One experience can change your whole outlook on life, according to Brighton Police Chief Paul Southard.
“You get that new breath in life, and when you start to think things are tough or when you start to let things get you down,” he said. “I just remember where I was a year ago. “
Last year, Southard battled COVID-19 for two weeks while sedated on a ventilator.
“The first thing I remember when they took me off the ventilator were people standing around me, and they were all wearing PPE, so I couldn’t see their faces. I couldn’t make out anybody; all I could see were their eyes looking back at me. It was confusing to say the least, it was confusing. I didn’t know who these people were, I didn’t even really know where I was, ”Southard said.
He said that as other parts of his body recovered, his mind was left with side effects that persisted for months.
“The hallucinations continued until I was off the ventilator,” Southard said. “Calling my wife thinking I was in another state, thinking I was in a movie theater. I could go on and on about the different things I’ve been through. ”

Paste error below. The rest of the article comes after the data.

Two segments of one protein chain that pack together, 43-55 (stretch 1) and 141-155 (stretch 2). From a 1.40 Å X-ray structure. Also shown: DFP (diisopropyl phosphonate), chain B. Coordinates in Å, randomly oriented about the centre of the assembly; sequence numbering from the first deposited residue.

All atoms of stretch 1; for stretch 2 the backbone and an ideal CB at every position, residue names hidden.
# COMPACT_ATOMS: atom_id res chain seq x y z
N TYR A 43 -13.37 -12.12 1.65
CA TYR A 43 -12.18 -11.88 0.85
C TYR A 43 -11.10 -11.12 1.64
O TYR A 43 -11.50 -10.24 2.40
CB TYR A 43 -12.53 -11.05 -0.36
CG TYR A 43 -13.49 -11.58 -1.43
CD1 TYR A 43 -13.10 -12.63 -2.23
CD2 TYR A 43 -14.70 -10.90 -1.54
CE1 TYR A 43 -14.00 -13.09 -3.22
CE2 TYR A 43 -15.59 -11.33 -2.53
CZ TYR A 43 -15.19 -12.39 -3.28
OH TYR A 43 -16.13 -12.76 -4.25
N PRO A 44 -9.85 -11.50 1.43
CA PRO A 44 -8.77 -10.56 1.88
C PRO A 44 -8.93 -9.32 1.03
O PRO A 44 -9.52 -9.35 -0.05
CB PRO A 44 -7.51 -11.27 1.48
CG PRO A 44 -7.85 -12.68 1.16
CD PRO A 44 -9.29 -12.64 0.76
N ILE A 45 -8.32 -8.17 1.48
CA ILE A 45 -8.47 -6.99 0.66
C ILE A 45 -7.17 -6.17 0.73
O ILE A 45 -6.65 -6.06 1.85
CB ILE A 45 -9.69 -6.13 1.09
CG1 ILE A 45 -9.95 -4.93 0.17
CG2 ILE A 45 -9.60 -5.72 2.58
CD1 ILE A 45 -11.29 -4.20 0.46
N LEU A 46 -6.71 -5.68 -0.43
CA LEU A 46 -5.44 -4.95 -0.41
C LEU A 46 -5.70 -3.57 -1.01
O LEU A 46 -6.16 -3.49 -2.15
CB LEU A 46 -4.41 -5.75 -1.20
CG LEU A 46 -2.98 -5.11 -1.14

Although the United States officially surpassed 600,000 deaths from COVID-19 this week, the federal antiviral program for pandemics was also announced on Thursday.
The $ 3.2 billion plan will support clinical trials and treatments for COVID-19 in hopes of securing FDA approval for certain antiviral treatments.
“Although we’ve gone beyond mask mandates and things like that, you still have to be concerned and be careful,” Southard said. “Six hundred thousand people died from this [COVID-19] in this country. “